Decreased Airflow: What It Means for Your Cooling System

Decreased Airflow: What It Means for Your Cooling System

Air conditioning systems are that one appliance in every home that truly gets put to the test—especially during the sweltering summers we experience in our area. Temperatures are already higher than in most other parts of the country, and will likely remain so for a good portion of autumn. Since we rely on these systems so much for our comfort, it’s important to schedule air conditioning repairs in Los Alamos, NM as soon as we discover a problem.

Among the most common operational problems our professionals get called out for is reduced airflow. That is, the air coming out of the vents in your home isn’t as powerful as it once was, or as powerful as you think it should be. This may not seem like a huge deal as long as you’re still able to remain comfortable, but it puts tremendous stress on your air conditioner. Plus, ignoring the issue means that whatever is causing the decreased airflow will only worsen.

So, What Causes It?

Low airflow can be the result of a few different potential issues. This is a big reason why you should never try to diagnose or repair the problem on your own—although one thing you can do is check your air filter to see if it’s clogged and if changing it helps the problem.

Your air filter should be changed every 1 to 3 months depending on the level of contaminants present in your home. This protects the interior components of your HVAC system, and yes, will also affect airflow. In the absence of a clogged air filter, however, decreased airflow stems from two potential factors:

  1. Something is blocking the flow of air.
  2. Something is affecting the mechanism driving the air.

Blockages—whether in your ductwork or surrounding the outdoor unit of your AC—typically come from a build-up of dirt, dust, and other debris. In other cases, it can be due to damage to the ductwork—crimps, leaks, or breaches—that can pull hotter air into your system. This also means cooler air staying trapped in the system itself, which can cause ice to form on your coils and create other detrimental issues.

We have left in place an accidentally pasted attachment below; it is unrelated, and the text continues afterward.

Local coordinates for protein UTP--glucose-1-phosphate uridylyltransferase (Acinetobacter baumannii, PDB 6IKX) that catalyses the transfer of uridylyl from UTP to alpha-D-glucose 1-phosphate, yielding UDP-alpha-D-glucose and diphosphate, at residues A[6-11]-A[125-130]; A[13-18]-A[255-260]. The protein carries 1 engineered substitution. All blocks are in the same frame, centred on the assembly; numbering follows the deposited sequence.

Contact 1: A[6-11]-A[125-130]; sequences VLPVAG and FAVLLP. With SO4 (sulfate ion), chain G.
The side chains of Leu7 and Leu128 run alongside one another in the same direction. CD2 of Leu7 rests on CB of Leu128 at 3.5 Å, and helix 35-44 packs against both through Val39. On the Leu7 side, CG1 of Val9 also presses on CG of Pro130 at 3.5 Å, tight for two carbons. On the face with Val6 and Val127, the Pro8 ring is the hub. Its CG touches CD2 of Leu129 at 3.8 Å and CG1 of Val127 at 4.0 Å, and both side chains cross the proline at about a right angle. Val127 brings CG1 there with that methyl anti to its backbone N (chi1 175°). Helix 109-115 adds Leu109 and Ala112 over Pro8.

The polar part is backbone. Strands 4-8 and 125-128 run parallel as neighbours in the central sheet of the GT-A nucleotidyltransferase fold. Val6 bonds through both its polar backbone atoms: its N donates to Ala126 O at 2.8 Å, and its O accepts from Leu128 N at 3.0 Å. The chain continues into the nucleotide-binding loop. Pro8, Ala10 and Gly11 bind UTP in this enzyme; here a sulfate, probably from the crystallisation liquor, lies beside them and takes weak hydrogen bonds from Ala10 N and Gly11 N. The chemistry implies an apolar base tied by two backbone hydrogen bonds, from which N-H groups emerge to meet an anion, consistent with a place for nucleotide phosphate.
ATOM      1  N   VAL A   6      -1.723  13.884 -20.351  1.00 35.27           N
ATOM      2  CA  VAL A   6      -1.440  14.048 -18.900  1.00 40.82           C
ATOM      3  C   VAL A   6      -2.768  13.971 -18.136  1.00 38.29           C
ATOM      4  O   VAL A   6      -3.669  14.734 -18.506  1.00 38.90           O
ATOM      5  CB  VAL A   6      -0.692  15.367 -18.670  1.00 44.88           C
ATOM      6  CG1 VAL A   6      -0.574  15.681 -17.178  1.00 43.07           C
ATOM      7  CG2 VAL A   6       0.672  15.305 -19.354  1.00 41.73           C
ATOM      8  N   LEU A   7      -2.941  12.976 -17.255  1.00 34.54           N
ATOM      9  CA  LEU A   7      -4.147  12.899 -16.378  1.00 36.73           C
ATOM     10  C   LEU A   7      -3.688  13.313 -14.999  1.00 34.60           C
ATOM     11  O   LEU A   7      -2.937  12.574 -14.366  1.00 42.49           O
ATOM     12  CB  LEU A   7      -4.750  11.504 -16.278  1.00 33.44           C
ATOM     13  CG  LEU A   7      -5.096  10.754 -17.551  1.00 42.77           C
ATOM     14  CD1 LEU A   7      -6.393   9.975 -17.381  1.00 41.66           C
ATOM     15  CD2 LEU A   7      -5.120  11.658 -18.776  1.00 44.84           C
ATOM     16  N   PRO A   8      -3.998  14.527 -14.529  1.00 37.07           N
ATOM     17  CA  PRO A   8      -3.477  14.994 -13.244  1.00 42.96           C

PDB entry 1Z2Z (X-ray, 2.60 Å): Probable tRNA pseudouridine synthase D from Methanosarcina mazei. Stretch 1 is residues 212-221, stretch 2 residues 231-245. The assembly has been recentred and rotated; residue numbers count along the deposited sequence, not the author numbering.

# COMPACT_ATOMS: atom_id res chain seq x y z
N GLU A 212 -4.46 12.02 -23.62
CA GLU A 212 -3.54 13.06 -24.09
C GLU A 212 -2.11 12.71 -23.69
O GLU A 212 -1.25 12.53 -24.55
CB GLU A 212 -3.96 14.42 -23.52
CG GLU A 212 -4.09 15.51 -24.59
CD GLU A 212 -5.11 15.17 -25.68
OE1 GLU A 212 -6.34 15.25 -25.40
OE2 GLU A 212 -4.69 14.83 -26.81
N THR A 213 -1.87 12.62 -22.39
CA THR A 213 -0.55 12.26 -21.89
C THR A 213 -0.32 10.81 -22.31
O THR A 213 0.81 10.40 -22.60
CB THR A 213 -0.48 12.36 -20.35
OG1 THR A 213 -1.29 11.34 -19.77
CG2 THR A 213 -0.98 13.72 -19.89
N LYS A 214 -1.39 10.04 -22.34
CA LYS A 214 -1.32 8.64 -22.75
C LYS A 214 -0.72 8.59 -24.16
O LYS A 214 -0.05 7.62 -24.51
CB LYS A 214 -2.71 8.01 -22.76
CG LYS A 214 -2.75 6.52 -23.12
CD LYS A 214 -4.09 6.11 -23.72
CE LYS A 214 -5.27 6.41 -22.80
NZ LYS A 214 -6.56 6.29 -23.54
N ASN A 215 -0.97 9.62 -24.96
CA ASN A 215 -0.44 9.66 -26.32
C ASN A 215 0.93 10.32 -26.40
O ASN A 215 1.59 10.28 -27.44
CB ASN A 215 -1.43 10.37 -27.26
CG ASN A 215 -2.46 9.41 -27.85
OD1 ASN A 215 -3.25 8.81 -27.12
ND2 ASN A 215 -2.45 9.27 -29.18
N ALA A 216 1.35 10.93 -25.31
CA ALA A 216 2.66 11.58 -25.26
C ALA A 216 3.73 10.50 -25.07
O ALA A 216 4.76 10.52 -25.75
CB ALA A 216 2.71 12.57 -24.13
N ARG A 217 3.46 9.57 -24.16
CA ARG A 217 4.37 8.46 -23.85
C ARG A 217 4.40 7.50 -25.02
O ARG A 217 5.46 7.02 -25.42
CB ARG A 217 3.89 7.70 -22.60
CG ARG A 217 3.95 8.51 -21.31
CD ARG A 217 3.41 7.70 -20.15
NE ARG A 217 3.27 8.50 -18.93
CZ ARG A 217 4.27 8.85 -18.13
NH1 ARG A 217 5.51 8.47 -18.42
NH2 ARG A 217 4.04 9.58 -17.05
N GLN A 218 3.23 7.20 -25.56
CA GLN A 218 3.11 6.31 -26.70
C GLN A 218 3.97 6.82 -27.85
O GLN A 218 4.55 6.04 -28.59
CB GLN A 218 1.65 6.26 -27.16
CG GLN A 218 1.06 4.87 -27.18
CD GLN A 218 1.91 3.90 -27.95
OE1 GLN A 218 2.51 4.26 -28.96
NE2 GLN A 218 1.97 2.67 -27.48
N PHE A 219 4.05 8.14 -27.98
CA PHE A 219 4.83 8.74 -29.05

When it comes to driving the air to the vents in your home, the component responsible is the blower fan. If not the fan itself that is bent or broken, it’s likely that you’re suffering from a fan motor problem: either the motor is failing altogether or there’s an issue with the power supply, like frayed electrical wiring.

Operational Problems and Higher Bills

As you can probably guess, given the circumstances we referred to above, decreased airflow is a symptom of a problem, not a problem on its own. Ignoring it can be detrimental to the operation of your air conditioning system.

Your air conditioner has to work harder and harder to reach your desired temperature when the airflow is not as powerful as it should be. When a component within the system is failing, this only exacerbates the problem. With all this extra strain, more energy is being expelled, which means you’ll notice higher energy bills as well.

Energy costs aside, neglecting a problem such as this means that you’ll likely find yourself facing a premature air conditioner shutdown right when you need your system the most—the middle of summer.

When you’re looking for a company who you can trust to provide you with quality air conditioning services, you needn’t look any further than Roadrunner Air Conditioning, Heating & Refrigeration—contact us today!